In between the 2015 and 2017 General Elections, there were devolved Parliamentary and Assembly elections in Wales, Scotland and Northern Ireland.

Did the results of these prefigure any of the results, trends and changes seen in the 2017 General Election?


The 2017 General Election saw Labour gain 3 seats from the Conservatives, and Plaid Cymru gain one seat, Ceredigion, from the Liberal Democrats.

In terms of overall vote share, the trend was towards an increased two-party dominance. Labour and the Conservatives’ combined vote share in 2017 was 82.5%, up from 64.7% in 2015. Much of this increase came at the expense of UKIP, whose vote share declined from 11.2% to just under 2%.

Interestingly, few of these changes could be detected in the results of the Welsh Assembly elections, held in May 2016, seven weeks before the EU referendum. Labour and the Conservatives had a combined constituency vote share of just 55.8%, whilst UKIP and Plaid Cymru both increased their constituency share from the previous Assembly elections, to 12.5% and 20.5% respectively. (Welsh Assembly and Scottish Parliament elections have both a first-past-the-post, constituency vote system, and a proportional, regional vote system).

The Assembly and Westminster constituencies have the same boundaries, and mostly the constituency results were the same for both the 2016 and 2017 elections. Unlike at Westminster, the Liberal Democrats held Brecon and Radnorshire (which was held at Westminster in 2017 by the Conservatives), Labour held Vale of Glamorgan (which was held at Westminster in 2017 by the Conservatives) and Plaid Cymru held Ynys Môn (which was held at Westminster in 2017 by Labour).

The only constituency change in the 2016 Assembly elections saw Plaid Cymru gain Rhondda from Labour, with a 24.7% swing to Plaid compared to 2011. However, in the 2017 General Election, Labour increased its majority in the Rhondda constituency, with a swing of just over 9% from Plaid Cymru to Labour.

As the maps below show, although the 2016 Assembly results did not exactly match the 2017 Westminster results, they arguably prefigured some of the outcome, such as Labour winning back Gower and Vale of Clywd:


The SNP lost 21 of their previous 56 seats at the 2017 General Election, 12 of these to the Conservatives, 6 to Labour and 3 to the Liberal Democrats.

Scotland’s 59 Westminster seats and 73 Scottish Parliament constituencies are largely fought on different boundaries, which makes direct comparison more difficult. However, analysis of the 2016 Scottish Parliament elections did provide some indication of these trends, particularly the improved performance of the Conservative Party.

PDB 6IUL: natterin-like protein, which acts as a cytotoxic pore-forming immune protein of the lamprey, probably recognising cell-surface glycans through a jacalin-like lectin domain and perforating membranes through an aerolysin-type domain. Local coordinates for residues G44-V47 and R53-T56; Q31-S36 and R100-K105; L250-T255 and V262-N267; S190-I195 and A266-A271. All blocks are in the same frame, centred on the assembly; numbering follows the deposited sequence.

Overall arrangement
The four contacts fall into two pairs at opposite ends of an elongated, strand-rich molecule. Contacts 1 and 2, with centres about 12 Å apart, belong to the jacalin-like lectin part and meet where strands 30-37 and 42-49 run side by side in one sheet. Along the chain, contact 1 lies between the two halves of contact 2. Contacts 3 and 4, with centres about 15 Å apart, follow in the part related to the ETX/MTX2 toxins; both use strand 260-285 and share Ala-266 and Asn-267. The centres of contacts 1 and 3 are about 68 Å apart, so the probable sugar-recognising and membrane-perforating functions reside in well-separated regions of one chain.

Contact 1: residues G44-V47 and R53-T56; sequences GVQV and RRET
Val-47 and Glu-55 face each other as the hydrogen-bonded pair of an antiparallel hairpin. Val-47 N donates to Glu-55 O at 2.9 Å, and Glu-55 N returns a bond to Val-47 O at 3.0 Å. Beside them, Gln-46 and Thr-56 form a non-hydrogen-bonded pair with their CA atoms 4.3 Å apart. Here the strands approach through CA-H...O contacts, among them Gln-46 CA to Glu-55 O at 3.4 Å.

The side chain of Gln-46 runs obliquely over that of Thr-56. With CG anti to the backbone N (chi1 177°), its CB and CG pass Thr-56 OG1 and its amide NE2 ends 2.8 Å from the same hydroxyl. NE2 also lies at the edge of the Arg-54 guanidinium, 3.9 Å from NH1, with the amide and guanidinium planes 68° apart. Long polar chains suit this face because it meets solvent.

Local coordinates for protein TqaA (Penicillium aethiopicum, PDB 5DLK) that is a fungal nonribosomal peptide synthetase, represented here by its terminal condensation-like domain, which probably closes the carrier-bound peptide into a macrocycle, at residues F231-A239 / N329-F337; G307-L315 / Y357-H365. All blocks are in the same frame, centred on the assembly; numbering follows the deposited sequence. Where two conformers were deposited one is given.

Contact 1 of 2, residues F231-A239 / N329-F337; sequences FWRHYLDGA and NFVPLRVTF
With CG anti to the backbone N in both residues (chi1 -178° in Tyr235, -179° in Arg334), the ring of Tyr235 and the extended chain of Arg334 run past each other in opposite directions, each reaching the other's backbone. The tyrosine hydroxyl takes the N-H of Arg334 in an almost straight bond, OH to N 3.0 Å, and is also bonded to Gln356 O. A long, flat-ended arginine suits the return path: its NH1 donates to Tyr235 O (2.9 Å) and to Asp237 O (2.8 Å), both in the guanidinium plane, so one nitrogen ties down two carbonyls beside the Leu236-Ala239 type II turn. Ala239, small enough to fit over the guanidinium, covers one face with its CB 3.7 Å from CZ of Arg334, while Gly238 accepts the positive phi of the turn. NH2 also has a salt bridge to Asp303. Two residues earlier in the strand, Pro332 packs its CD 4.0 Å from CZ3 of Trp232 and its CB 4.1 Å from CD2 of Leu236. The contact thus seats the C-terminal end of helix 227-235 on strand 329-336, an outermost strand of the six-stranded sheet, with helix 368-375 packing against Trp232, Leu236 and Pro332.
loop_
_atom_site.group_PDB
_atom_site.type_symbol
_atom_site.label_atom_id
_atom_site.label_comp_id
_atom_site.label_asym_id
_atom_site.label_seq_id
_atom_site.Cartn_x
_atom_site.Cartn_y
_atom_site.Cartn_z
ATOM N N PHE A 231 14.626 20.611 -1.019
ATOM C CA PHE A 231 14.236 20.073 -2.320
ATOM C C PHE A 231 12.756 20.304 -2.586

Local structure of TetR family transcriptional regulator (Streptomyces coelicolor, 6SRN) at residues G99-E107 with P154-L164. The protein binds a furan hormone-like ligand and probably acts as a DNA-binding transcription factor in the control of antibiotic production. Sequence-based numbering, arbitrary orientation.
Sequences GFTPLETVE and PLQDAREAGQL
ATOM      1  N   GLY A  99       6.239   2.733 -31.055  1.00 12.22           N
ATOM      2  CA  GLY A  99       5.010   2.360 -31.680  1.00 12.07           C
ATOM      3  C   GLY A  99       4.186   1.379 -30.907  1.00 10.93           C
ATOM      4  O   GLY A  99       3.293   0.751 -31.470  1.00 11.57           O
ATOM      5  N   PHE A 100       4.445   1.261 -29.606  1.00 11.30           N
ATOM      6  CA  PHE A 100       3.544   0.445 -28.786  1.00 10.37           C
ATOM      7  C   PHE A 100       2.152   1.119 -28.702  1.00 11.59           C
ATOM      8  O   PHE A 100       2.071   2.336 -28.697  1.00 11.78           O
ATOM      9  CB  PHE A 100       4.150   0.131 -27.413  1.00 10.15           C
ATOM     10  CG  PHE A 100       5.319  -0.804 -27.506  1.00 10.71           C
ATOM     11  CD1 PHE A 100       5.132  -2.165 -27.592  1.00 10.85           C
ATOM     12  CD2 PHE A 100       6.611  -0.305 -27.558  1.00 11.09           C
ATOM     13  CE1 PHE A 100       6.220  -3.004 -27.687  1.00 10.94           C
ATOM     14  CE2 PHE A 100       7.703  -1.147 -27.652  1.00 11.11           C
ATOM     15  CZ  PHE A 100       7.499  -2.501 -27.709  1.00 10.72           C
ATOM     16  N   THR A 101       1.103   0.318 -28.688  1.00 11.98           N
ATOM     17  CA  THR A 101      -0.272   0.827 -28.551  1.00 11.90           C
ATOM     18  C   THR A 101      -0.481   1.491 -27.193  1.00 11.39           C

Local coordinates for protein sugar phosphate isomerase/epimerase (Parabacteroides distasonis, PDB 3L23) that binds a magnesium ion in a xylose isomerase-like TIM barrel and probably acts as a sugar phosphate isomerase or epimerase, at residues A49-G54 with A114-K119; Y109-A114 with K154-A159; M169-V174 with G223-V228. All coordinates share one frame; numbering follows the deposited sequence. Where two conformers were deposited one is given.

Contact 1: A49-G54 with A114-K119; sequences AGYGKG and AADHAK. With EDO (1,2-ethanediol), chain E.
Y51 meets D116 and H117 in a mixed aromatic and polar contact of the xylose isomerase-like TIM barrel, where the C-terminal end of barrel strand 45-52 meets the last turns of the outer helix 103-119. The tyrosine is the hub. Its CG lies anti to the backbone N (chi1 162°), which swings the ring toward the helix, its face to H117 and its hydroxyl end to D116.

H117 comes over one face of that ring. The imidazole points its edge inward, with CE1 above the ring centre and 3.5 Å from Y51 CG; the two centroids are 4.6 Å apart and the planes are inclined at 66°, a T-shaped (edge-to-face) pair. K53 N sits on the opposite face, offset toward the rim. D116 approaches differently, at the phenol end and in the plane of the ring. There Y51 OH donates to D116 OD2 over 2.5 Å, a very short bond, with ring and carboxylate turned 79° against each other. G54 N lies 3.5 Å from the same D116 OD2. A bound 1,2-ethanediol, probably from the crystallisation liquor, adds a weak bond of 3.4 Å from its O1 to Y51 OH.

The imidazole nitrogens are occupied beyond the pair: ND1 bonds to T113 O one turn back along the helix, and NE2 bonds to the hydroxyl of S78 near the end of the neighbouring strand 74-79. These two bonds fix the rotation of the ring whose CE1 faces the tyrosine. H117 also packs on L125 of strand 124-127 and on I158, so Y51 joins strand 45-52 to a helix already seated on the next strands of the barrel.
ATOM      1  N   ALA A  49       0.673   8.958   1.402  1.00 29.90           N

Whilst the SNP’s constituency vote share dropped in 2016 compared to 2015, it was by a smaller amount than the decrease between 2016 and 2017. However, the Conservative Party saw a fairly consistent increase from 2015 to 2016 to 2017.

There isn’t a consistent movement between the three elections for Labour.

The improved performance of the Conservative Party can be seen more clearly by looking at the regional results for the 2016 Scottish Parliament elections. Its largest regional vote share increases, compared to the previous 2011 Scottish Parliament elections, were in North East Scotland (+12.8%), South Scotland (+9.3%) and Mid Scotland and Fife (+8.7%).

10 of the Conservatives’ 12 gains in the 2017 General Election were of constituencies within these regions.

Northern Ireland

The main trend of the 2017 General Election were seat gains and an increased share of the vote for the DUP and Sinn Féin, with the UUP and SDLP losing all their seats and seeing their share of the vote decline.

The situation in Northern Ireland is more complex, as there were two elections for the Assembly between the 2015 and 2017 General Elections. Although the constituencies are the same as for Westminster elections, the voting system is different, as multiple members are elected and parties can put up multiple candidates.

Comparing the total first preferences by constituency in the 2016 and 2017 Assembly elections, with the 2015 and 2017 General Election results, we can see the Assembly elections prefiguring an increased two-party dominance:

Although there wasn’t a consistent rise or fall across the four elections, there was a general trend of an increasing DUP and Sinn Féin vote share, and a declining SDLP and UUP vote share. This is also apparent looking at electoral maps (the parties with the most first preferences in Assembly elections are marked as having ‘won’ the seat):

In the 2017 Assembly elections, the DUP and Sinn Féin were the winning parties in all the constituencies held by the SDLP and UUP at the 2015 General Election. This pattern was also seen in the 2017 General Election, with the SDLP and UUP losing all their seats. The 2017 Assembly results match the 2017 Westminster results, apart from the Independent, Lady Sylvia Hermon (who did not stand in the Assembly elections) holding her North Down seat.

Picture credit: Stormont by davesandford –  Creative Commons Attribution-NonCommercial 2.0 Generic (CC BY-NC 2.0)